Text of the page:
Uber CEO Dara Khosrowshahi walks outside of the New York Stock Exchange its highly anticipated initial public offering on May 10, 2019.
Spencer Platt | Getty Images
Ride-hailing giant Uber is set to report second-quarter results after markets close on Thursday, as the novel coronavirus continues to curtail people’s travel and commuting in the U.S.
Here are the key numbers:
- Losses: $1.02 per share vs 86 cents per share expected, according to a consensus of analysts surveyed by Refinitiv.
- Revenue: $2.24 billion vs $2.18 billion expected, as per Refinitiv
- Rides (gross bookings): $3.47 billion expected, according to estimates compiled by StreetAccount
- Eats (gross bookings): $6.57 billion expected, as per StreetAccount.
Uber suffered declines in gross bookings for its core ride-hailing business in the first quarter of 2020, but a spike in demand for its food delivery service, Uber Eats, at the same time. On the company’s last earnings call, in May, CEO Dara Khosrowshahi said that Uber Rides’ low point ended in April, and he expected ride-hailing to rebound throughout the second quarter.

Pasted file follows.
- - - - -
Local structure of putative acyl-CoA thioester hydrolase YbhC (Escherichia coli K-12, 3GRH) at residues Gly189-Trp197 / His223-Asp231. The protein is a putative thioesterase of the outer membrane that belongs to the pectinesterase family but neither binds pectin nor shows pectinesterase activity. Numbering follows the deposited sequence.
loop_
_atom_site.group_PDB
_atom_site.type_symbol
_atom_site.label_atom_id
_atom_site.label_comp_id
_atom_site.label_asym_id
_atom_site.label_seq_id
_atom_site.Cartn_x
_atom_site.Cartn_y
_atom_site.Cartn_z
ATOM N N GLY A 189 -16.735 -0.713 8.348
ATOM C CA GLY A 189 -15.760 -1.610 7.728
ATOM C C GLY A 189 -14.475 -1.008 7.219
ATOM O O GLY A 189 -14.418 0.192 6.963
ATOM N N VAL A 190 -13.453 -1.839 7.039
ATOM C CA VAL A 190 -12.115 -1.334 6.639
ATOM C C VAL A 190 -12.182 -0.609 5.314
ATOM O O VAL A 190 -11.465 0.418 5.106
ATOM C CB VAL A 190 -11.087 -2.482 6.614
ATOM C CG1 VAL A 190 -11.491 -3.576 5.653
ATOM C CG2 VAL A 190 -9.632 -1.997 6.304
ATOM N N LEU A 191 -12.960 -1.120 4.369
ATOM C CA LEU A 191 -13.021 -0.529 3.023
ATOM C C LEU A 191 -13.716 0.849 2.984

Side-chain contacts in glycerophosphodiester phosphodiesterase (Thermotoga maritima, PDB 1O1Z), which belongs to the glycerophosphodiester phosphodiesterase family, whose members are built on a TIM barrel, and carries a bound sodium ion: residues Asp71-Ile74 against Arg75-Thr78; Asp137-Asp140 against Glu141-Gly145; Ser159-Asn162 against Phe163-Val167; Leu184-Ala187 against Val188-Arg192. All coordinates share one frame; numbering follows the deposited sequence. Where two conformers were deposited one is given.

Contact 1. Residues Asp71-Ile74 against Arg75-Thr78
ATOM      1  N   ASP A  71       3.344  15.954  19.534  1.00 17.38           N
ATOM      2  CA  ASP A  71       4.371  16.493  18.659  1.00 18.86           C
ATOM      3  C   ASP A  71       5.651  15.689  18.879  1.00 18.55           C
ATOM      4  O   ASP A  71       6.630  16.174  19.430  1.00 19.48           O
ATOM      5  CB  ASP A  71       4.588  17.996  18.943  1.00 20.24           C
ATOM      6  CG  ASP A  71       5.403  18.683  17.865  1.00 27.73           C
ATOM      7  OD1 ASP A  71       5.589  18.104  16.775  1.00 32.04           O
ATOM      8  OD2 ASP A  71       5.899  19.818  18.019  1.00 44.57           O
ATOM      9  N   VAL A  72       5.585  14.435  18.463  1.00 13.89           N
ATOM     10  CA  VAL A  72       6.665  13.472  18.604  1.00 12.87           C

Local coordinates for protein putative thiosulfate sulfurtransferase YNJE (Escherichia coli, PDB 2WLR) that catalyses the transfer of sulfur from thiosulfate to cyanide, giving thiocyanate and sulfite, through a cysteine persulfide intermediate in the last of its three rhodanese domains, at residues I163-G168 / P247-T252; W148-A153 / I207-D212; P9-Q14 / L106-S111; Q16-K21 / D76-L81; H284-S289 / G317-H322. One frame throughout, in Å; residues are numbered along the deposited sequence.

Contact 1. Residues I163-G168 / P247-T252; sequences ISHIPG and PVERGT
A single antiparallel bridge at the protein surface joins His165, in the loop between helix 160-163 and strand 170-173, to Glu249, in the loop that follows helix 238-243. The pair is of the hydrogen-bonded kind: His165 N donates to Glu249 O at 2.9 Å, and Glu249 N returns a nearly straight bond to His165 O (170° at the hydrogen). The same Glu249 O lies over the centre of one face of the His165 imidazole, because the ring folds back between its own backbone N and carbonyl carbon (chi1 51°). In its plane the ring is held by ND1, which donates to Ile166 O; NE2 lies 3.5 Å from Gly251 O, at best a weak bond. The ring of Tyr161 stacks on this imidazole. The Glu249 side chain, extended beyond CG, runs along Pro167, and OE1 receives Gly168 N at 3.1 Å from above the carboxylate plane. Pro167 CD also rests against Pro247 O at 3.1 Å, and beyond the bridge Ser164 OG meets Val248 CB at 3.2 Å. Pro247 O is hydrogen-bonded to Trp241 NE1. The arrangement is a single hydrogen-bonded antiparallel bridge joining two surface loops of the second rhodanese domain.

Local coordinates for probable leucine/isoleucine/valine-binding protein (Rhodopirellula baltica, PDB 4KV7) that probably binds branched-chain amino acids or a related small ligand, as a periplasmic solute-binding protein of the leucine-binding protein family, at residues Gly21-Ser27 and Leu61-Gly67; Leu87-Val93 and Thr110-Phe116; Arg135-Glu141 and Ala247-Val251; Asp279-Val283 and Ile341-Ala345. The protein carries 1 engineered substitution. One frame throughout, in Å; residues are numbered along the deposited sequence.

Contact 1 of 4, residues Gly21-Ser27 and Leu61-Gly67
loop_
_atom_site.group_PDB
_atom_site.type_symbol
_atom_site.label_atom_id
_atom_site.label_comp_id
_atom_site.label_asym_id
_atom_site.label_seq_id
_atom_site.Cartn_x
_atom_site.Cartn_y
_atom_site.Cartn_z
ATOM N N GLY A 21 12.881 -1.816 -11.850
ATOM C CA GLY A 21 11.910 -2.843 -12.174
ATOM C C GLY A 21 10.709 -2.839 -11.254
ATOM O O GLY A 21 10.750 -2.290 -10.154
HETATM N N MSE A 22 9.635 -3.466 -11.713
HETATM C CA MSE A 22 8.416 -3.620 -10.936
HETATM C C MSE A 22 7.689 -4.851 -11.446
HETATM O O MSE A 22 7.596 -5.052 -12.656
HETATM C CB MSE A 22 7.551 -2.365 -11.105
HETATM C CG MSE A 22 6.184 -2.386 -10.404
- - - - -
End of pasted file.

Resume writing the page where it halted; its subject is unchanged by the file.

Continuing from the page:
After Covid-19 began having a major impact on Uber’s business, the company moved fast to lay off about 14% of its workforce, more than 3,500 employees, and to offload its Jump electric bike business to a bike-sharing competitor called Lime, in which Uber is an investor.
Despite the efforts to conserve cash, Uber has remained acquisitive. In July, it announced plans to buy Postmates, an on-demand delivery venture, for $2.65 billion in stock.
In the first quarter of 2020, Uber’s net loss hit $2.9 billion total, including $2.1 billion in impairment charges from companies in which Uber has a stake. That represented Uber’s biggest loss in three quarters.
Uber’s business also faces mounting legal battles over whether Uber and competitors like Lyft can continue to treat drivers in the United States as independent contractors.
On Wednesday, the California Labor Commissioner’s office announced that it had filed separate lawsuits against Uber and Lyft accusing them of committing wage theft by misclassifying drivers as contractors rather than employees. Hiring employees, rather than treating workers as independent contractors, generally costs companies more and makes them more liable for the conduct of these workers while they’re on the job.
In addition, California recently enacted a law (AB-5) that makes it hard for “gig economy” companies, including Uber, to classify workers as independent contractors, a New York federal judge ruled that Uber and Lyft drivers must be paid unemployment benefits, and the Pennsylvania Supreme Court ruled that an Uber driver was not self-employed and should have been eligible for unemployment compensation.
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